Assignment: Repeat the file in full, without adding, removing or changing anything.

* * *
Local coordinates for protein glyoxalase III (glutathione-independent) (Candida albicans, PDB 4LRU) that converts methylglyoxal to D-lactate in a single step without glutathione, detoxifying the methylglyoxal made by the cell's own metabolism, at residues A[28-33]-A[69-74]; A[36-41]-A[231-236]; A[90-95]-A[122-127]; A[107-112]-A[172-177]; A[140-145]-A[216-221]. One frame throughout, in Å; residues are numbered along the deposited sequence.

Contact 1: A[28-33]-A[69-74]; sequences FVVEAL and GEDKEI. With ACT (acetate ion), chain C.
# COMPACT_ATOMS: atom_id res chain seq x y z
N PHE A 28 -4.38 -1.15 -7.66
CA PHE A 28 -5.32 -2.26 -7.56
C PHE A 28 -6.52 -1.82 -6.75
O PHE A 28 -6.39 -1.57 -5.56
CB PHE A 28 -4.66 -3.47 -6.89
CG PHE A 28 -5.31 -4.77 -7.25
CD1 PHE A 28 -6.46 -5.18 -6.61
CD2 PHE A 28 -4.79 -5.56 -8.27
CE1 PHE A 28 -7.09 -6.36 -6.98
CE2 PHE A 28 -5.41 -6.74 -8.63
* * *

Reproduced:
Local coordinates for protein glyoxalase III (glutathione-independent) (Candida albicans, PDB 4LRU) that converts methylglyoxal to D-lactate in a single step without glutathione, detoxifying the methylglyoxal made by the cell's own metabolism, at residues A[28-33]-A[69-74]; A[36-41]-A[231-236]; A[90-95]-A[122-127]; A[107-112]-A[172-177]; A[140-145]-A[216-221]. One frame throughout, in Å; residues are numbered along the deposited sequence.

Contact 1: A[28-33]-A[69-74]; sequences FVVEAL and GEDKEI. With ACT (acetate ion), chain C.
# COMPACT_ATOMS: atom_id res chain seq x y z
N PHE A 28 -4.38 -1.15 -7.66
CA PHE A 28 -5.32 -2.26 -7.56
C PHE A 28 -6.52 -1.82 -6.75
O PHE A 28 -6.39 -1.57 -5.56
CB PHE A 28 -4.66 -3.47 -6.89
CG PHE A 28 -5.31 -4.77 -7.25
CD1 PHE A 28 -6.46 -5.18 -6.61
CD2 PHE A 28 -4.79 -5.56 -8.27
CE1 PHE A 28 -7.09 -6.36 -6.98
CE2 PHE A 28 -5.41 -6.74 -8.63